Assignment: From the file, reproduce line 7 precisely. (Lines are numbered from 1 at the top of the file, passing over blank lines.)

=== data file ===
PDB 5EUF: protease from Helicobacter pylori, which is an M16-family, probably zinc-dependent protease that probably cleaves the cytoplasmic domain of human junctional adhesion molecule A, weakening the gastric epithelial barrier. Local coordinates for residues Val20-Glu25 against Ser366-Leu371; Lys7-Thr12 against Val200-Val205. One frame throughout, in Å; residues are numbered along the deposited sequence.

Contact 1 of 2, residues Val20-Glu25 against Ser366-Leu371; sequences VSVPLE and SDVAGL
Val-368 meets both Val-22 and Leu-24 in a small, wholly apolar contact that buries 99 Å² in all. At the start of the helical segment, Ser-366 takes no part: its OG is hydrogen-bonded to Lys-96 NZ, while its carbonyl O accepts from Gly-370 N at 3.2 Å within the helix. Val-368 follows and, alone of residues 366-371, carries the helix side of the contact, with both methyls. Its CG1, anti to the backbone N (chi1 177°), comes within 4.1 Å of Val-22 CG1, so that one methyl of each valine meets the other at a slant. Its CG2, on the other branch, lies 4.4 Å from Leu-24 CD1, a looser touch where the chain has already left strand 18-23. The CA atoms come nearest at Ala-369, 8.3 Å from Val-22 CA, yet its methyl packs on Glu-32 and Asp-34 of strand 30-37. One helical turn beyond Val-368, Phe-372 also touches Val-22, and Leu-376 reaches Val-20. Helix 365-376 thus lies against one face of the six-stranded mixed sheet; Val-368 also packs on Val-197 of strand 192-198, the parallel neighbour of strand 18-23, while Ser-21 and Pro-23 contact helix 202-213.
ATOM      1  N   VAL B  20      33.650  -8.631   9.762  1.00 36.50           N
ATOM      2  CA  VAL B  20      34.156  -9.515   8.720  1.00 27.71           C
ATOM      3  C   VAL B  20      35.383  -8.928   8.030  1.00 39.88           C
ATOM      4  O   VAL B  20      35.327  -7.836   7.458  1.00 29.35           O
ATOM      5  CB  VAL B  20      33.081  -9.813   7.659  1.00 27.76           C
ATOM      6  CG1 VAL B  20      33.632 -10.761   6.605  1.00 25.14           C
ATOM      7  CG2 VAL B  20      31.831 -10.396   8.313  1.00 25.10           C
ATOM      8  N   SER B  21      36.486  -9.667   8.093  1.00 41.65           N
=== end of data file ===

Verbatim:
ATOM      4  O   VAL B  20      35.327  -7.836   7.458  1.00 29.35           O